The NYC Youth Food Countermarketing Network (YFCN) works to carry out countermarketing initiatives by engaging youth and youth serving organizations from across New York City. YFCN’s members use similar messaging, images, and dissemination strategies as part of a coordinated effort to maximize the impact of their activities. Comprised of both organizations and individuals, YFCN’s intent is to use the power of the collective to amplify the efforts of its members beyond what they could do alone.

Countermarketing Staff Training Program

The Countermarketing Staff Training Program (CSTP) is a two-part workshop that trains participants how to launch food countermarketing initiatives that engage youth. At the end of the training, attendees are equipped with an understanding of food advertising tactics, targeted marketing, food countermarketing, and how to implement food countermarketing projects and initiatives. More than 60 participants representing over 40 organizations have attended our training program.

We welcome you to join us in the fight against unhealthy marketing. The burden of premature deaths due to diet related illnesses such as heart disease, obesity, and diabetes calls for increased action against the predatory marketing of food and beverage companies. Our hope is that countermarketing efforts will catalyze policy changes that limit the ubiquity of unhealthy marketing, and decrease the demand and consumption of unhealthy foods and beverages.

For more information about CUFPI’s countermarketing initiatives, please contact Charita Johnson at charita.johnson@sph.cuny.edu.

References

  1. Crino M, Sacks G, Wu J. 2016. A review of population-level actions targeting reductions in food portion sizes to address obesity and related non-communicable diseases. Current Nutrition Report.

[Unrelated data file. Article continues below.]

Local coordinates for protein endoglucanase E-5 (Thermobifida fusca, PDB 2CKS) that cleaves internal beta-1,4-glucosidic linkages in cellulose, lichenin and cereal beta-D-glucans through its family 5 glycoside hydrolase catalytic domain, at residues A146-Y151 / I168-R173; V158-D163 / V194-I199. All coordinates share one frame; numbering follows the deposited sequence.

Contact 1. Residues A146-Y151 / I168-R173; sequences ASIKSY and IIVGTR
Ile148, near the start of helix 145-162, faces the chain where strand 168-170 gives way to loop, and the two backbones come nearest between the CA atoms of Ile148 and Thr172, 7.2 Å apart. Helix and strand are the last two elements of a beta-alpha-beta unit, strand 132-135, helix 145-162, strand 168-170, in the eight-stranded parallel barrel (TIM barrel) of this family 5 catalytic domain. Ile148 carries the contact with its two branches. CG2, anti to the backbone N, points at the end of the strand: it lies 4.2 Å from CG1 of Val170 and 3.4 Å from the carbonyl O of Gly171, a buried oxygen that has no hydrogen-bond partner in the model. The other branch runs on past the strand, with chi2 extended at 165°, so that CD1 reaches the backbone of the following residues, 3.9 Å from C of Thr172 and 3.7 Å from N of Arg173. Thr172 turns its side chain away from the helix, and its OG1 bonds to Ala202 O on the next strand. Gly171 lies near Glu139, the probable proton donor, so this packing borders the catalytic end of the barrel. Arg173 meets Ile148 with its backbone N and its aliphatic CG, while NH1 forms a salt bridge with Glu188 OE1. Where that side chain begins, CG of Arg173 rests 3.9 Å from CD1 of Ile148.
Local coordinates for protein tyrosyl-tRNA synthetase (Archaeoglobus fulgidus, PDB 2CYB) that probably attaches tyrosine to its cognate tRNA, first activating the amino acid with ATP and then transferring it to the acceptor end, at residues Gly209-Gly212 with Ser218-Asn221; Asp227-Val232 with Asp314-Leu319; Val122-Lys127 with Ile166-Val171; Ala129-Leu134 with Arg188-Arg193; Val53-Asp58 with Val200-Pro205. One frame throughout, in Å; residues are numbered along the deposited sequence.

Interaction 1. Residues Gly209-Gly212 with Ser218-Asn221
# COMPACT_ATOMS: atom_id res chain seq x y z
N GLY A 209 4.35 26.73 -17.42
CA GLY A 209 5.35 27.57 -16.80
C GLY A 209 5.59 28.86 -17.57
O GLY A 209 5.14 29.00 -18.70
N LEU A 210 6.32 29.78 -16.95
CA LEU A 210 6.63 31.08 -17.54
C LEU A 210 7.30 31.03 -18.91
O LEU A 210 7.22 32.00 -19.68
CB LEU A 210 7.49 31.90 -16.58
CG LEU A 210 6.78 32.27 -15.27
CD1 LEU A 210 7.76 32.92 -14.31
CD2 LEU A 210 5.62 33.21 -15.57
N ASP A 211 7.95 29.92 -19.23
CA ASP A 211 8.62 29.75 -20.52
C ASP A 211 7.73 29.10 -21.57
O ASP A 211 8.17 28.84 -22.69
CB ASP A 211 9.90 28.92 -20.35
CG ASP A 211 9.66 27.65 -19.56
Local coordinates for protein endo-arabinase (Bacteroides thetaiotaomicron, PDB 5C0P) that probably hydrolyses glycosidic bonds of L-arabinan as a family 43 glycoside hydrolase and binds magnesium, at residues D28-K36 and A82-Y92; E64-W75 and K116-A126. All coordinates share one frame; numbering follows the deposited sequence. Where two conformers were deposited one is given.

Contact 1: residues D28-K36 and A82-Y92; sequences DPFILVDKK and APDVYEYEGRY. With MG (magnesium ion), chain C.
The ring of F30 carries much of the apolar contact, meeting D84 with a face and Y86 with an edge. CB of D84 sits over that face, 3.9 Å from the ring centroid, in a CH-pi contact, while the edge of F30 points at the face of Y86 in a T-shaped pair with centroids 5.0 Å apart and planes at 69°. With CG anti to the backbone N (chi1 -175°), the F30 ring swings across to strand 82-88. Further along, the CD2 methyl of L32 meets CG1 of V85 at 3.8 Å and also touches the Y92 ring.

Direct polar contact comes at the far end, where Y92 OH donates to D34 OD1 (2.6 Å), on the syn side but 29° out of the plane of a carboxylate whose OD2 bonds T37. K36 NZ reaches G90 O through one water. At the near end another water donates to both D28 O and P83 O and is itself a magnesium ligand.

2. Federal Trade Commission. 2012. A review of food marketing to children and adolescents.
  3. Freudenberg N, Palmedo C, Murphy E, Garza S. 2016. Policy brief: countermarketing unhealthy food: lessons from tobacco. Retrieved from: http://www.cunyurbanfoodpolicy.org/news/2016/9/13/policy-brief-countermarketing-unhealthy-food-lessons-from-tobacco. Accessed September 2017.
  4. Allen JA, Duke JC, Davis KC, Kim AE, Nonnemaker JM, Farrelly MC. 2015. Using mass media campaigns to reduce youth tobacco use: a review. American Journal of Health Promotion. 30(2):e71–82
  5. Bonnie R, Stratton K, Wallace R. 2007. Ending the tobacco problem: A blueprint for the Nation. Washington, DC: National Academy Press.
  6. Carson KV, Brinn MP, Labiszewski NA, Esterman AJ, Chang AB, Smith BJ. 2011. Community interventions for preventing smoking in young people. Cochrane Database of Systematic Reviews.
  7. Centers for Disease Control and Prevention. 2007. Best practices for comprehensive tobacco control programs. U.S. Department of Health and Human Services, Centers for Disease Control and Prevention, National Center for Chronic Disease Prevention and Health Promotion, Office on Smoking and Health.
  8. Farrelly MC, Niederdeppe J, Yarsevich J. 2003. Youth tobacco prevention mass media campaigns: past, present, and future directions. Tobacco Control. 12 (Suppl. 1):i35–47